President Barack Obama called economic fairness “the defining issue of our time” in his State of the Union address Tuesday, casting himself as a defender of middle-class Americans and setting the agenda for his reelection campaign.
“It’s time to apply the same rules from top to bottom: No bailouts, no handouts, and no cop-outs. An America built to last insists on responsibility from everybody,” Obama told a joint session of Congress. “Let’s never forget: Millions of Americans who work hard and play by the rules every day deserve a government and a financial system that does the same.”
The election-year address gave Obama a high-profile platform to counter the GOP presidential candidates who have been pummeling him, virtually unanswered, for months. That included defending his support of Warren Buffett’s proposal that his secretary should not be taxed at a higher rate than he is.
“You can call this class warfare all you want. But asking a billionaire to pay at least as much as his secretary in taxes? Most Americans would call that common sense,” Obama said.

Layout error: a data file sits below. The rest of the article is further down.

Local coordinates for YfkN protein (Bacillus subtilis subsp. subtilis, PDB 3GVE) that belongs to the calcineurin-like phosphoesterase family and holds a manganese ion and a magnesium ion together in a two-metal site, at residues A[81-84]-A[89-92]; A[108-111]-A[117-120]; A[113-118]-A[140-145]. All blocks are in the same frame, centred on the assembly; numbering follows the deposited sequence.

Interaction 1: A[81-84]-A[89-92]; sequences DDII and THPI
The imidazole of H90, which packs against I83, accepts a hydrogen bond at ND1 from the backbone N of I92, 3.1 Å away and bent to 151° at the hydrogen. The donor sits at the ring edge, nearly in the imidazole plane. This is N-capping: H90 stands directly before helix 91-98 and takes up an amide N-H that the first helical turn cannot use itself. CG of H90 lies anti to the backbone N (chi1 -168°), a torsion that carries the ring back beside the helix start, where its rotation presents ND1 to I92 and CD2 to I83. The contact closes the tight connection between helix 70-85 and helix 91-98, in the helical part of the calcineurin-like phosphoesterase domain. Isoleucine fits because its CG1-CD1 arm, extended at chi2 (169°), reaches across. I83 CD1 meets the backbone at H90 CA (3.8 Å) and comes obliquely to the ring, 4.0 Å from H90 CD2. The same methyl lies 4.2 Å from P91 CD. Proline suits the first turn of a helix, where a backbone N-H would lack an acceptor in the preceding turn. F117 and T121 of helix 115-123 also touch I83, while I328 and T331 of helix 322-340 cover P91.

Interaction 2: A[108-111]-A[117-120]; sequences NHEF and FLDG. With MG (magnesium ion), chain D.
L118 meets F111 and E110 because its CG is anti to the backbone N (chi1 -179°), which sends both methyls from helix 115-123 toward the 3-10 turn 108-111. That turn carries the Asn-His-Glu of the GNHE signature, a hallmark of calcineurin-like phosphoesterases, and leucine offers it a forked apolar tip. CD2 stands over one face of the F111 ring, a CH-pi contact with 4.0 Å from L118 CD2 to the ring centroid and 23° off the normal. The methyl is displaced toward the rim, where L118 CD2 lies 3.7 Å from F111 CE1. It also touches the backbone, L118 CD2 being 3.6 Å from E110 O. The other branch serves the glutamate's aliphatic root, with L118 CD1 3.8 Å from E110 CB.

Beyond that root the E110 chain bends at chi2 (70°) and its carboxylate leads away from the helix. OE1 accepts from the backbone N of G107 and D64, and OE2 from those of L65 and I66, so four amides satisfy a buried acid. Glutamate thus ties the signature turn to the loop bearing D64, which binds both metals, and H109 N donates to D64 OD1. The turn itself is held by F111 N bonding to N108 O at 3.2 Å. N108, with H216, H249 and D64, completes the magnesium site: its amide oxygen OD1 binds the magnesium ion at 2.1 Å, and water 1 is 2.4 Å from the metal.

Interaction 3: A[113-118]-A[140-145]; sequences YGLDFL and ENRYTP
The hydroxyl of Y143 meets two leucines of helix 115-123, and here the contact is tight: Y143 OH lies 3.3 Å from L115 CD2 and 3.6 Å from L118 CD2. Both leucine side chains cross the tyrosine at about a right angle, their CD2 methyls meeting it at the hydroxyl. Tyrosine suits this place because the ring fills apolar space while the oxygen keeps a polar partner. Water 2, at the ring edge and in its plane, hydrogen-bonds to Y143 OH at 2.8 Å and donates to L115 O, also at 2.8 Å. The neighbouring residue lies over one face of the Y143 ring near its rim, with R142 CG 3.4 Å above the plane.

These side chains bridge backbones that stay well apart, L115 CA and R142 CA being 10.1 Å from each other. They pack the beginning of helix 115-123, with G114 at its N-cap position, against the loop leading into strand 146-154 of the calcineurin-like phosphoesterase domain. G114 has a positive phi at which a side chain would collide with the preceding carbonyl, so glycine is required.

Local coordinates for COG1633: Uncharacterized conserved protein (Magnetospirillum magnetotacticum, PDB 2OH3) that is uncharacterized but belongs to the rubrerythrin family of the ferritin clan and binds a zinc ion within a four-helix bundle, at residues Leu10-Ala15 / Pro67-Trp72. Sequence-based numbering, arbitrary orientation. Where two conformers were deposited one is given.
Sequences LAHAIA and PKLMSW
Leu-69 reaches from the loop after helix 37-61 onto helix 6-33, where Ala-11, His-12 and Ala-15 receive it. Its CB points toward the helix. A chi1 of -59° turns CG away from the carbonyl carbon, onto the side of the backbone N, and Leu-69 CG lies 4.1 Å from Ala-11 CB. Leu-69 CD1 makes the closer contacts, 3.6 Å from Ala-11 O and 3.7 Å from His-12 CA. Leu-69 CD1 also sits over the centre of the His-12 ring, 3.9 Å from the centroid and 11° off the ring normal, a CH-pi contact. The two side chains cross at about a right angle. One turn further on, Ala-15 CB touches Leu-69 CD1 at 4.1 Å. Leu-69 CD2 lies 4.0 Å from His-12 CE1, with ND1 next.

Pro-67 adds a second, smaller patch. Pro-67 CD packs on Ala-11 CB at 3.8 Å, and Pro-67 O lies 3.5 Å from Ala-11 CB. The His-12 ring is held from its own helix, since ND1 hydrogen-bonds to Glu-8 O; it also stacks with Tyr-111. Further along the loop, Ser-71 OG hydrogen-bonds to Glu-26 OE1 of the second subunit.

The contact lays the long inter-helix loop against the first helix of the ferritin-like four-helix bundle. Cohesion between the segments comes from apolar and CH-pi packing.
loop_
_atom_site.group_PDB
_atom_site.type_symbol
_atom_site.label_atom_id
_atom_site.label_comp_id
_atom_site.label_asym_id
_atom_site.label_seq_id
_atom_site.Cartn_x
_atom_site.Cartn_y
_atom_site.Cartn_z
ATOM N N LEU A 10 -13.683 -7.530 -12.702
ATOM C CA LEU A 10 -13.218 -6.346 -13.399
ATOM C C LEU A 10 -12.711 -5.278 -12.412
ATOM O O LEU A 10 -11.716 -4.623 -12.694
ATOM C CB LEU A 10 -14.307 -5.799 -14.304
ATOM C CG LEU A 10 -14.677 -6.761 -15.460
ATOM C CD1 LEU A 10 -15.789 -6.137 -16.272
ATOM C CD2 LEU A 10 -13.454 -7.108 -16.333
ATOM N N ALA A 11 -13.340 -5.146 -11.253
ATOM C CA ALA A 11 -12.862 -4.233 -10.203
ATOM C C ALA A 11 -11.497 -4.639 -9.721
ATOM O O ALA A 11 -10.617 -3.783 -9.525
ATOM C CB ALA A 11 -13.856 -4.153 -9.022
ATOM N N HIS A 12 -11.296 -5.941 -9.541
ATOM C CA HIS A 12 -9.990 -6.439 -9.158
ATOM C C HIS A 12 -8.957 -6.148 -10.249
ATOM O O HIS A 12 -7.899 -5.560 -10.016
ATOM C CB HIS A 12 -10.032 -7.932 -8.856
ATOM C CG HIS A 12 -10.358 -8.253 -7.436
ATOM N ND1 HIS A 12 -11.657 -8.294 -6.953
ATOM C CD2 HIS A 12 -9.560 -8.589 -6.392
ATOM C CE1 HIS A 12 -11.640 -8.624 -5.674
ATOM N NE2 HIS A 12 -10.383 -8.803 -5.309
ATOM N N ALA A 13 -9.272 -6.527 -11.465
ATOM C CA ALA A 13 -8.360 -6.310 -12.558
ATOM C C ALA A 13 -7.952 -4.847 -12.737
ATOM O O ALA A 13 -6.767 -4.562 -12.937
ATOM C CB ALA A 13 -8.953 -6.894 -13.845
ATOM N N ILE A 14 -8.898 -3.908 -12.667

After touting accomplishments such as the end of the war in Iraq, the killing of Osama bin Laden and the successful restructuring of General Motors, Obama shifted to his main message, picking up the economic inequality themes first sketched out in his Teddy Roosevelt-channeling speech in Osawatomie, Kan., last month: an economy where each American “gets a fair shot, does their fair share, and plays by the same set of rules.”
The president stood before a sharply divided Congress and asserted that he “will work with anyone in this chamber” to improve the economy, but he won’t stand for obstructionism. “I intend to fight obstruction with action, and I will oppose any effort to return to the very same policies that brought on this economic crisis in the first place,” he warned.